Soil For Raised Bed Vegetable Gardens

Soil For Raised Bed Vegetable Gardens

“What kind of soil should I put in my raised beds?” our customers ask. This is one of the topics that will be covered in our upcoming program for inexperienced vegetable gardeners on March 11th. Raised beds are one method of growing vegetables, and in areas like Cape Cod where the soil is often sandy, it’s a way to quickly provide a layer of loose, organically rich soil that sits on top of the native soil.

Here are a few tips for starting out with raised beds:

  • Whether you have sand or clay, turn the native soil either before constructing the raised beds or before filling them. If the area was lawn, turn the turf right into the ground. You can turn the soil down about 10″ with a shovel or tiller.
  • After the ground is tilled, fill your beds on top of this loosened ground. Do not put a layer of plastic, landscape fabric or other material on top of the native ground before filling unless your raised beds are a good 3 feet high. Your plants will benefit from having deep soil to sink their roots in.
  • Fill your beds with a combination of loam and compost – use more loam than organic matter. A ratio of 3/4 parts loam to 1/4 part compost is fine, but more compost is not a good thing.
  • Do not fill beds with potting soil, although over time if you want to empty pots that were filled with potting soil into the raised bed that’s fine. Potting “soil” is actually a mix of peat moss, vermiculite, and some other organics such as bark, compost etc. This isn’t bad for your beds, but it’s too light to be used alone for growing veggies.
  • Do not use pure peat moss. Do not fill with pure compost.
  • You can use bulk loam and compost, or bagged loam and compost, depending on the size of your beds and your budget. If you have your own homemade compost, that is great too. Composted manure can be used in place of other compost.
  • Fill the beds so that the soil/compost mix comes to the top of the raised bed. It will settle and sink at least 2 inches in the next two years, so if you use less you’ll end up with beds that don’t contain enough soil.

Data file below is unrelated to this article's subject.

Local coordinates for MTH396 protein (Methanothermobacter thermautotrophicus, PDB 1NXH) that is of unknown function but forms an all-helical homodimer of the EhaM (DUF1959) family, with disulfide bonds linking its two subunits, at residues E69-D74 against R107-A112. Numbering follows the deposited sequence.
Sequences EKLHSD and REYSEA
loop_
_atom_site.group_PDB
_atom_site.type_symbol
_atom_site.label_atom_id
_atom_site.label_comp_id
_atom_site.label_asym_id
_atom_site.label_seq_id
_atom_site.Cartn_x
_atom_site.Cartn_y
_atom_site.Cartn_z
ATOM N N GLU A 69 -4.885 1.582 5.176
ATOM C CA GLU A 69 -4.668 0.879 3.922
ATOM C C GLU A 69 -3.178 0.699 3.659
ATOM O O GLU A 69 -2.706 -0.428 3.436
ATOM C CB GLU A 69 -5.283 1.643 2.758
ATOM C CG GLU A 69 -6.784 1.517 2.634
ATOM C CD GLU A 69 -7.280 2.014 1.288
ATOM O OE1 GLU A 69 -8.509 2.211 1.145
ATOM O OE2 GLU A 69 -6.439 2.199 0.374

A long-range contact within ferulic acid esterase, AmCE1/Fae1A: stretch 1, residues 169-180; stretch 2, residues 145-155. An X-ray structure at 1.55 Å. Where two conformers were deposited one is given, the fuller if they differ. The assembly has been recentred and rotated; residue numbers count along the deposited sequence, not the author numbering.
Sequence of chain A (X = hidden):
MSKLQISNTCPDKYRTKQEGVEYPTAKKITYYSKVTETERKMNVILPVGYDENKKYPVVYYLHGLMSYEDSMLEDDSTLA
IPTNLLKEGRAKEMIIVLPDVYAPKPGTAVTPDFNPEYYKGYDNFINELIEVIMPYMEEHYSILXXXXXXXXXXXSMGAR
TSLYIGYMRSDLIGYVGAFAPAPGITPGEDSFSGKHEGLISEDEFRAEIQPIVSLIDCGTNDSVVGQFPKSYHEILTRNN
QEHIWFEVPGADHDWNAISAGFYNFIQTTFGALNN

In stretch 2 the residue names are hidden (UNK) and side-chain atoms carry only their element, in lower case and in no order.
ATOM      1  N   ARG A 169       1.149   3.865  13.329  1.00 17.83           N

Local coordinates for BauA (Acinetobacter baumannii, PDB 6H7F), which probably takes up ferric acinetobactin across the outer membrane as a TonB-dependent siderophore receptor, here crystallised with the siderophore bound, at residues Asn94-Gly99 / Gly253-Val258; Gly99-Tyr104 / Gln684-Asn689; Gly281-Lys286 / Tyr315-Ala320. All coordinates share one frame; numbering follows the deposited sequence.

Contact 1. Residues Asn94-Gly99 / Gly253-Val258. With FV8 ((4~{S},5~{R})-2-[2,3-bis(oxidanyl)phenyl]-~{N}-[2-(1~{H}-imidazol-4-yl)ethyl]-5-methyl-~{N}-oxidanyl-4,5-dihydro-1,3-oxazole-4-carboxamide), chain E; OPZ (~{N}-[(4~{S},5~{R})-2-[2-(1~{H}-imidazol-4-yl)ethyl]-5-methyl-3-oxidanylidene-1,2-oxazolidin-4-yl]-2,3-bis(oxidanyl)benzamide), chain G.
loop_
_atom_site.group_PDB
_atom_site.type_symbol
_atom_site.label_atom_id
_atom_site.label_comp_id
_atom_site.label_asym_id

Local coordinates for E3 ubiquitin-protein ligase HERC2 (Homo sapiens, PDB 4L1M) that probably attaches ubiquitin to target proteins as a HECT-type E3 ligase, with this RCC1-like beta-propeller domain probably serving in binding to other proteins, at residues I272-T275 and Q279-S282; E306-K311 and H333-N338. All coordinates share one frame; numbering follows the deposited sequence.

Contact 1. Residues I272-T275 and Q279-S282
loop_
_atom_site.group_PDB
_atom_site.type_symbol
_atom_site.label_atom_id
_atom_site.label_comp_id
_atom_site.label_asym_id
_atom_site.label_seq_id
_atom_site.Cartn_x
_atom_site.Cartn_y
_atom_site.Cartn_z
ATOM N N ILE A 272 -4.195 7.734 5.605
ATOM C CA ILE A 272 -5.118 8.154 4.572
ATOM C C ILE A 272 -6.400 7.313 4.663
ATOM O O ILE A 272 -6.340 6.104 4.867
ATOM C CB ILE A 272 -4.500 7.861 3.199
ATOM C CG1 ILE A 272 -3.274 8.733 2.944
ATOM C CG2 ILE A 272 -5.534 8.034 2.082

• Once beds are filled, rake to smooth the contents but don’t step on the soil or tamp it down in any fashion. Let the rainfall and your watering settle the contents without pressing out air spaces. Remember that the roots of your plants need soil, organic matter, water and air.

    These are the high raised beds we sell at Country Garden. This tall version is perfect for people who can’t bend over well or get down on hands and knees. Here you see how the bed looked when first planted in early June. We filled 

    And here is how that bed looked in early September! I took this photo when I was clearing out any plants that were finished, and pulling a couple random weeds. Although raised beds have fewer weeds than the native ground, you will find them hiding among your veggies so be on the lookout. Nature always finds a way to blow some weed seeds into good, fertile soil!

    When your raised beds are very shallow, be sure to till the native soil underneath them so that the roots of your plants can grow down into the ground. If your beds will be as shallow as these, amend the native soil with compost or composted manure before tilling or turning it, then fill the beds on top of that amended area.

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